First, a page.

Attempts have been made to identify the Hunnic language as related to Hungarian. Hungarian legends and histories from medieval times onwards assume close ties with the Huns. The name Hunor is preserved in legends and (with a few Hunnic names, such as Attila) is used as a given name in modern Hungary
Hungary
Hungary , officially the Republic of Hungary , is a landlocked country in Central Europe. It is situated in the Carpathian Basin and is bordered by Slovakia to the north, Ukraine and Romania to the east, Serbia and Croatia to the south, Slovenia to the southwest and Austria to the west. The...

 and in Turkey
Turkey
Turkey , known officially as the Republic of Turkey , is a Eurasian country located in Western Asia and in East Thrace in Southeastern Europe...

 as Atilla and Onur respectively. Some Hungarian people share the belief that the Székely
Székely
The Székelys or Székely , sometimes also referred to as Szeklers , are a subgroup of the Hungarian people living mostly in the Székely Land, an ethno-cultural region in eastern Transylvania, Romania...

s, a Hungarian ethnic group living in modern-day Transylvania, are descended from a group of Huns
Huns
The Huns were a group of nomadic people who, appearing from east of the Volga River, migrated into Europe c. AD 370 and established the vast Hunnic Empire there. Since de Guignes linked them with the Xiongnu, who had been northern neighbours of China 300 years prior to the emergence of the Huns,...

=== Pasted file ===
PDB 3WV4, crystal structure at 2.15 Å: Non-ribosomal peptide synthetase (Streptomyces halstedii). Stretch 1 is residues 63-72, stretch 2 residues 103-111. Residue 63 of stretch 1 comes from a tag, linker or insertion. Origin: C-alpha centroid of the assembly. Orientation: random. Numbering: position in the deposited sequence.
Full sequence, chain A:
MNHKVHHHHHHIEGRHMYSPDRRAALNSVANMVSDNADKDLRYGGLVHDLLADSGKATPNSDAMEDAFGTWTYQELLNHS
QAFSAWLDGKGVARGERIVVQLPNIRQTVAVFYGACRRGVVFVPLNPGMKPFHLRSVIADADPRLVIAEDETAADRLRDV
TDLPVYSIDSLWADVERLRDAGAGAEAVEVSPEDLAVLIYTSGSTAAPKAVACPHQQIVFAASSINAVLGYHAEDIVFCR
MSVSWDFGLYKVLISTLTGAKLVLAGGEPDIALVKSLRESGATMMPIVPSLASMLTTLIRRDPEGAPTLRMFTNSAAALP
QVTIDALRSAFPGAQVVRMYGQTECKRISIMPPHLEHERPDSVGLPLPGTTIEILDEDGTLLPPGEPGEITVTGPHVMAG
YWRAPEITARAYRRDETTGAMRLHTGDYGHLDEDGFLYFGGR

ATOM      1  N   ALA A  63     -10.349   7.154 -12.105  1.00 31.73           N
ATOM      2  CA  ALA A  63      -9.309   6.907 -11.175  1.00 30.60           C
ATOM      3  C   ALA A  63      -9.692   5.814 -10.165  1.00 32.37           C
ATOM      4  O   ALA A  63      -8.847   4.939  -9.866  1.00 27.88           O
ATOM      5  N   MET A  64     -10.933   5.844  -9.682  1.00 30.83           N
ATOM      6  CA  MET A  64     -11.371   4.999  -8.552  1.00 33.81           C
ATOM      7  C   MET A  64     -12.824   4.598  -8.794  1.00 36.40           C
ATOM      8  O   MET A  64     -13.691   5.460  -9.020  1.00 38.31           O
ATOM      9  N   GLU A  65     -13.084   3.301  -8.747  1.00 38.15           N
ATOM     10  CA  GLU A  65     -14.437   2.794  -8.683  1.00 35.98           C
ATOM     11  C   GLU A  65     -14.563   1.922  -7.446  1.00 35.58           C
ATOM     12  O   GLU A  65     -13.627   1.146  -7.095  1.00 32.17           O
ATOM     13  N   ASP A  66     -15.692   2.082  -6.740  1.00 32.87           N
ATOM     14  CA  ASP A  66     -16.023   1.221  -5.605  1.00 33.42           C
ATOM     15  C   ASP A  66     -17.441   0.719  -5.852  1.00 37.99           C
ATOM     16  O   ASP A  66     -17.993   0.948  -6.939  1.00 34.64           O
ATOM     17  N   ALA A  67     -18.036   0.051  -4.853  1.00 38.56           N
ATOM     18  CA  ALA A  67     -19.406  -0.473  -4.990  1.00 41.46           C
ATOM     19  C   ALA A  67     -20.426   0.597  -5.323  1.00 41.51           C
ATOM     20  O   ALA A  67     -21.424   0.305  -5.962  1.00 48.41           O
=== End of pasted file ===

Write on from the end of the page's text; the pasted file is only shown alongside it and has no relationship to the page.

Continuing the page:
who remained in the Carpathian Basin after 454; this myth was recorded in the medieval Gesta Hungarorum
Gesta Hungarorum
Gesta Hungarorum is a record of early Hungarian history by an unknown author who describes himself as Anonymi Bele Regis Notarii , but is generally cited as Anonymus...

.

Xiongnu


It has been suggested that the Hunnic language was related to that of the Xiongnu
Xiongnu
The Xiongnu were ancient nomadic-based people that formed a state or confederation north of the agriculture-based empire of the Han Dynasty. Most of the information on the Xiongnu comes from Chinese sources...

, itself of unknown affiliation.

External links

  • The World of the Huns by Otto Maenchen-Helfen, University of California Press, 1973. Chapter: IX. Language